“Space, the final frontier…” I must confess that my heart went a little pitter pat when Spock intoned those famous words at the end of “Star Trek.”
Why, I wondered? It could be because I’m a least a partial nerd, but it felt like something more was going on.
Maybe it was because the famous theme music and inter-galactic vistas took me back to a time when “outer space explorer” seemed like a reasonable career goal.
Now that I’m supposed to be an adult, I feel compelled to keep my career goals more earthbound.
And when it comes to space my key objective is to carve out a little to call my own.
I’m not talking about physical space. My needs are more temporal, and essentially mental.
Remember when teachers used to tell you to do something “on your own time?” Back then you knew that your own time began pretty much as soon as you got out of school.
But now I find it really hard to tell when “my own time” starts. As a freelancer and theater artist, my work hours are almost irregular by definition, so figuring out when I can legitimately go off the clock takes work.
Except I know I’m not the only one with this problem. Raise your hand if you’ve ever checked your work e-mail or voice mail messages when you’re supposed to be on vacation.
I thought as much.
These days work doesn’t just dribble into what was once personal space. It positively flows.
I’m certain the dissolution of the boundary between our personal and professional lives takes a toll on our physical and mental health, stresses families and decreases productivity.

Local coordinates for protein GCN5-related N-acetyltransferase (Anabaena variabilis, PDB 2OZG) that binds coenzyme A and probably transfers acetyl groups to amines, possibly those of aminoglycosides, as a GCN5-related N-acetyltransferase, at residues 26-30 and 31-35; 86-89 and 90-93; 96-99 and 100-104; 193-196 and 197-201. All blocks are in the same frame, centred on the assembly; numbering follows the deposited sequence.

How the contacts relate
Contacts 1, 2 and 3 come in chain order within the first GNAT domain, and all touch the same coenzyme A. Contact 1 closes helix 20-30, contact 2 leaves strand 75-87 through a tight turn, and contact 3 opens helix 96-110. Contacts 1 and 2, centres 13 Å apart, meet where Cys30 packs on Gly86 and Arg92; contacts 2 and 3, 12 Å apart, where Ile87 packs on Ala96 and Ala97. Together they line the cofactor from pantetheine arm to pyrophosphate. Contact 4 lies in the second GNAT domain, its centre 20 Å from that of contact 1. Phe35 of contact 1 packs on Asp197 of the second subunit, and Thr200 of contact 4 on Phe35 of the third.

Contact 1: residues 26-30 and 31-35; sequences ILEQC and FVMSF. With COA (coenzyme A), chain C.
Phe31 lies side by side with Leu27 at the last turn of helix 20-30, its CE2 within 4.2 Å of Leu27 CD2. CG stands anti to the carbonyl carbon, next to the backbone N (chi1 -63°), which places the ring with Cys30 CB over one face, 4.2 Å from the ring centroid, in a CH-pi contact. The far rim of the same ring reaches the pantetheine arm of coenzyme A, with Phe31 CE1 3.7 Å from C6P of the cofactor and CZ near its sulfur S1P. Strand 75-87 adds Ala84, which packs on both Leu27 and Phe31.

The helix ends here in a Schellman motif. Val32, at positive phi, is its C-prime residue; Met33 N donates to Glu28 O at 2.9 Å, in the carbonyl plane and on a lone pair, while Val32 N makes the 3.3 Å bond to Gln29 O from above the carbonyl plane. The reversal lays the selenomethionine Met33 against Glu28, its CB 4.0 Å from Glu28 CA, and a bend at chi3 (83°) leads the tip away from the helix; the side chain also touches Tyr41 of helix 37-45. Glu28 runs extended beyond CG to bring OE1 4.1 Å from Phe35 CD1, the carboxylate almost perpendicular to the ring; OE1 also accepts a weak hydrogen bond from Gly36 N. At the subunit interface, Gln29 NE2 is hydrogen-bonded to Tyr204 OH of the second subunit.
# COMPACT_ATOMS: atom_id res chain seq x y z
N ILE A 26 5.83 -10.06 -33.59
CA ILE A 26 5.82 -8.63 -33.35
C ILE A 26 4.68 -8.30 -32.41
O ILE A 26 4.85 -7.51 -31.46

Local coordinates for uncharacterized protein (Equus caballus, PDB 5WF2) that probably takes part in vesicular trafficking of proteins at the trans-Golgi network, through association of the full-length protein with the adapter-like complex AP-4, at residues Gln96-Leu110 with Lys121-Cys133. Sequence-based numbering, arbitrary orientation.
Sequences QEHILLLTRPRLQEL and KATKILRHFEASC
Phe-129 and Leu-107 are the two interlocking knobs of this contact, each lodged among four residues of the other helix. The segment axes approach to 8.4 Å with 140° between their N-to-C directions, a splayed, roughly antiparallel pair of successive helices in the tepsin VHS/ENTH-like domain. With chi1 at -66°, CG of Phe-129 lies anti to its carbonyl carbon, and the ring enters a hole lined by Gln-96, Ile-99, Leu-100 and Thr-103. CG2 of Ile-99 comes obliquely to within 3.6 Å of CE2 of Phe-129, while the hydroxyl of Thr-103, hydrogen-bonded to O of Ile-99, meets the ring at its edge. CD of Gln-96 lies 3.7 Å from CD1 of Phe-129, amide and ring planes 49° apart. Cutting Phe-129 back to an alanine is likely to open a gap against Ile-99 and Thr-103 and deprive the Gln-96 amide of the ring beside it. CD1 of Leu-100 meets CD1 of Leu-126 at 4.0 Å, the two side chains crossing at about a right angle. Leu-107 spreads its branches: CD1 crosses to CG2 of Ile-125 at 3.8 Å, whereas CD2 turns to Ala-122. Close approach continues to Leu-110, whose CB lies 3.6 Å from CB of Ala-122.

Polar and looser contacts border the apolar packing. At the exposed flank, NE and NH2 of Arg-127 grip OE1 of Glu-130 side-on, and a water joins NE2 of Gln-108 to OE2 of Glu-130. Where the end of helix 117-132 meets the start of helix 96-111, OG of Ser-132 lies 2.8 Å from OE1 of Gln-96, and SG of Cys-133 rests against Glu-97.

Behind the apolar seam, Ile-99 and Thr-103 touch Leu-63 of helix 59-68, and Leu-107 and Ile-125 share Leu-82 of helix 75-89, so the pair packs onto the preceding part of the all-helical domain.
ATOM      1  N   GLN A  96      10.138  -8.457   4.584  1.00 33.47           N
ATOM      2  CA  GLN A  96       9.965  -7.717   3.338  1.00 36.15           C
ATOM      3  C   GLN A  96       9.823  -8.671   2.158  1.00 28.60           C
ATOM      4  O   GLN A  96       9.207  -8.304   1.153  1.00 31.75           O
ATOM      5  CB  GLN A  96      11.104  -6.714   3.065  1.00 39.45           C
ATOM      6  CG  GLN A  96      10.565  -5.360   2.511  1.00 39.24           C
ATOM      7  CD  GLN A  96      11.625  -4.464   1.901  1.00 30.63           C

Yes, when work turns into The Blob That Ate Your Life, productivity drops. It’s an old time management truism that those who get used to going into the office on weekends become more prone to slacking off during the week.
And if you’re feeling ensnared by work responsibilities, you’re also more likely to conduct personal business during work hours. As tempting and imperative as that might seem, it’s not always appropriate.
The funny thing is, although where you work and the kind of work you do will color your approach to work-life differentiation, at root the decision is yours.
How do you juggle your private and professional lives? Do you turn off your cell phone? Set limits on reading e-mail? Follow strict schedules?
Perhaps expectations is the most important thing to manage, both yours and the people you work with. Setting clear standards regarding what’s expected of you in your professional life is a great way to start carving out some personal space.
If you can accept them yourself, then you’ll be ready to boldly go into a different kind of future.
by Danielle Dresden